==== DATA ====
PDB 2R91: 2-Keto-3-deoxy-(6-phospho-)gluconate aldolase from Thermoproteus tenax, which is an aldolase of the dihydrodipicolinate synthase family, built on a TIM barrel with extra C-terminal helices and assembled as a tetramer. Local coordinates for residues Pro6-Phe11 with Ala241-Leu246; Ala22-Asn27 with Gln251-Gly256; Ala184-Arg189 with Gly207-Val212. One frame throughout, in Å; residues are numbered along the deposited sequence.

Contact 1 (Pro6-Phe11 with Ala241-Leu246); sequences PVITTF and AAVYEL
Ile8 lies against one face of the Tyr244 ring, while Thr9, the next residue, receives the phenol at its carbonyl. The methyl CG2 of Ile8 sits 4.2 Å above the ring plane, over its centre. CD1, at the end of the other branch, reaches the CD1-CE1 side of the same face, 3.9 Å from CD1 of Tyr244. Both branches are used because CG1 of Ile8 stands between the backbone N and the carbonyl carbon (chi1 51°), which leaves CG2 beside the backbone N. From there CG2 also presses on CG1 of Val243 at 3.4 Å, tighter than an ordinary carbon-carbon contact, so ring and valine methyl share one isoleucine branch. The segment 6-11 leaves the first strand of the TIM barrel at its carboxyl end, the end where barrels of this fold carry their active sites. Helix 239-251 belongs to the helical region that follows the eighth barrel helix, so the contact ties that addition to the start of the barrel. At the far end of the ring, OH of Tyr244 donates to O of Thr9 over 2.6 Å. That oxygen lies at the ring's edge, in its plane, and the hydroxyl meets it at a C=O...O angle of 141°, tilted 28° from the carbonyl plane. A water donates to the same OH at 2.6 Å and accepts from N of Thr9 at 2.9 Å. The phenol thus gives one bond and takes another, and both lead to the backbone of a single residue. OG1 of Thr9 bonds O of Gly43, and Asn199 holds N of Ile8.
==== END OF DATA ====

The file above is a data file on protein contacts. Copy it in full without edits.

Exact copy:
PDB 2R91: 2-Keto-3-deoxy-(6-phospho-)gluconate aldolase from Thermoproteus tenax, which is an aldolase of the dihydrodipicolinate synthase family, built on a TIM barrel with extra C-terminal helices and assembled as a tetramer. Local coordinates for residues Pro6-Phe11 with Ala241-Leu246; Ala22-Asn27 with Gln251-Gly256; Ala184-Arg189 with Gly207-Val212. One frame throughout, in Å; residues are numbered along the deposited sequence.

Contact 1 (Pro6-Phe11 with Ala241-Leu246); sequences PVITTF and AAVYEL
Ile8 lies against one face of the Tyr244 ring, while Thr9, the next residue, receives the phenol at its carbonyl. The methyl CG2 of Ile8 sits 4.2 Å above the ring plane, over its centre. CD1, at the end of the other branch, reaches the CD1-CE1 side of the same face, 3.9 Å from CD1 of Tyr244. Both branches are used because CG1 of Ile8 stands between the backbone N and the carbonyl carbon (chi1 51°), which leaves CG2 beside the backbone N. From there CG2 also presses on CG1 of Val243 at 3.4 Å, tighter than an ordinary carbon-carbon contact, so ring and valine methyl share one isoleucine branch. The segment 6-11 leaves the first strand of the TIM barrel at its carboxyl end, the end where barrels of this fold carry their active sites. Helix 239-251 belongs to the helical region that follows the eighth barrel helix, so the contact ties that addition to the start of the barrel. At the far end of the ring, OH of Tyr244 donates to O of Thr9 over 2.6 Å. That oxygen lies at the ring's edge, in its plane, and the hydroxyl meets it at a C=O...O angle of 141°, tilted 28° from the carbonyl plane. A water donates to the same OH at 2.6 Å and accepts from N of Thr9 at 2.9 Å. The phenol thus gives one bond and takes another, and both lead to the backbone of a single residue. OG1 of Thr9 bonds O of Gly43, and Asn199 holds N of Ile8.